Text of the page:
Over the past few weeks, I’ve been having this discussion with clients. Why does the market continue to rise while unemployment in the US is sitting at 40 million (the size of Canada’s population), and most businesses aren’t even close to running at 100% capacity?
Everyone has their opinions and theories as to what is going on, but the truth is, nobody truly knows. Neil DeGrasse Tyson, famed astrophysicist, has said, “The universe is under no obligation to make sense to you.” I like to re-purpose that quote and say, “The markets are under no obligation to make sense to you or me.”
The problem we all have when trying to understand the markets is we compare them to what we understand – our own financial situations. Would it make sense for us to borrow infinite amounts of money with no plans to pay it back like our governments are doing? No, of course not, therefore we assume this can’t last forever, it has to come crashing eventually.
This cognitive bias is called the intuitive heuristic. When faced with a challenging question, “does it make sense for governments to spend all this money?” we substitute it with an easier question “does it make sense for me to spend all this money?” without noticing the substitution. These mental shortcuts are there to help us make a decision when faced with impossible tasks. There’s no way you or I could even begin to start analyzing the impacts of government spending, so we simply substitute the question with an easier one to answer.
It’s a different ball game…
The problem is, governments don’t have the same rules you and I have, they can literally print money! They have multiple levers that they can pull that aren’t accessible to you and I. One of my clients told me the other day, “I need to stop looking at the market and comparing it to my business, it’s two completely different animals that are playing with different sets of rules.”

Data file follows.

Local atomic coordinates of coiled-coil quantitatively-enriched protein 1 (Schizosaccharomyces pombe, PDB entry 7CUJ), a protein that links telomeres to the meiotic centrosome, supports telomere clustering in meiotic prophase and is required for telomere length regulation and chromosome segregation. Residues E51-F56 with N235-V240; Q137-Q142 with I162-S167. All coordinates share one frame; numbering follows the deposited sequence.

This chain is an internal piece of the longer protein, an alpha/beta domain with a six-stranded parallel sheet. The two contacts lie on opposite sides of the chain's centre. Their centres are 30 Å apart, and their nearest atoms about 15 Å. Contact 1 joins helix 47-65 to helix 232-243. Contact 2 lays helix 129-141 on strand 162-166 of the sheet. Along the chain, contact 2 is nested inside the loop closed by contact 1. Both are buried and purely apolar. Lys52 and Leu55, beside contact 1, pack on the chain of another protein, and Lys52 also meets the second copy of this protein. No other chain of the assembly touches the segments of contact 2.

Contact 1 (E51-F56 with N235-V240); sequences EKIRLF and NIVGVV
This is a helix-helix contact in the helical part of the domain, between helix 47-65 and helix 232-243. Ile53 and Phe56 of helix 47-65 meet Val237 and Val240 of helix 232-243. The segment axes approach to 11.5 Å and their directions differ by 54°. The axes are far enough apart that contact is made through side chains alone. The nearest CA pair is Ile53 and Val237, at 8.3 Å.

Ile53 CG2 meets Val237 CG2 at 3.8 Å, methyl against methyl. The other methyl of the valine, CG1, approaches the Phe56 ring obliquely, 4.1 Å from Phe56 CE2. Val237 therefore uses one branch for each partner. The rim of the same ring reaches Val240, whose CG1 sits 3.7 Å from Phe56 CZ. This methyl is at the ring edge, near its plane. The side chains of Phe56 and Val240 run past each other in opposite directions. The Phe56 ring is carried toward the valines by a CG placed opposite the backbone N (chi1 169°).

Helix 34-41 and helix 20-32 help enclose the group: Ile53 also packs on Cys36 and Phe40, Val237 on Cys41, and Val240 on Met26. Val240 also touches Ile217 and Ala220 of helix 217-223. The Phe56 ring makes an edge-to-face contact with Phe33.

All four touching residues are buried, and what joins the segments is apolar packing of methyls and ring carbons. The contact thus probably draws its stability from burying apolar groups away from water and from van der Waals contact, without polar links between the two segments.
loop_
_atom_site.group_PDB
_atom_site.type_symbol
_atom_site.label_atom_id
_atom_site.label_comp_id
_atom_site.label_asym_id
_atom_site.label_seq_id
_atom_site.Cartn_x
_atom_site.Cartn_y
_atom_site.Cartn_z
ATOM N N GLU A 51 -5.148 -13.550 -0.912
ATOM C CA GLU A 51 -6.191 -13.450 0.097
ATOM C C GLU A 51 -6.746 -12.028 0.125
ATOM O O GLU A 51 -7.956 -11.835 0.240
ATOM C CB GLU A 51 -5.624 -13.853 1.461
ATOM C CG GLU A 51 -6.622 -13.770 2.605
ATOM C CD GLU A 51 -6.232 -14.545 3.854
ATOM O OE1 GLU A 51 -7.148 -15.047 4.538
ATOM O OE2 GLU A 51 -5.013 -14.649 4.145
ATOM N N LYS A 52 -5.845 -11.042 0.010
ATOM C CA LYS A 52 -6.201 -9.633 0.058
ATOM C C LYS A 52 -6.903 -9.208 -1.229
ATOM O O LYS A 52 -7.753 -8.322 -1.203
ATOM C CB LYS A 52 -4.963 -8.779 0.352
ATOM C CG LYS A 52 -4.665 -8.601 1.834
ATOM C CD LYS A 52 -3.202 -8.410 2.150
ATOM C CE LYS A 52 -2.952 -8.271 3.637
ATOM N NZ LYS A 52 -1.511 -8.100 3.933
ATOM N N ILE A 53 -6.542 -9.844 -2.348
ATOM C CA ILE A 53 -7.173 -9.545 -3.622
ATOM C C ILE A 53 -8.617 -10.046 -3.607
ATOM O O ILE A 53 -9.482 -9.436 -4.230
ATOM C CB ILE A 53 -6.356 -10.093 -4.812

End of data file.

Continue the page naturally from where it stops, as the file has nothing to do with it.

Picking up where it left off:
I feel your pain, I’m in the same boat as you, we all want to understand, and as humans, we love when things are rational.
- If I jump, I will drop
- If I run, I will get tired
In what world does it make sense to have 40 million unemployed Americans but yet have a stock market approaching all-time highs? Unfortunately, in the very irrational world of stock markets.
If you’re craving a reason here’s one of the best articles I read as to why the market keeps rising: https://thereformedbroker.com/2020/05/26/this-is-the-thing-the-bears-hate-most/
Lastly, I’ll leave you with this quote from Nick Murray:
“I can’t know exactly how things are going to turn out all right.
I just know that things are going to turn out all right“
Growth of $10,000 invested in the US market 30 years ago on June 8th, 1990. Today it’s worth +$167,000 despite having gone through 3 bear markets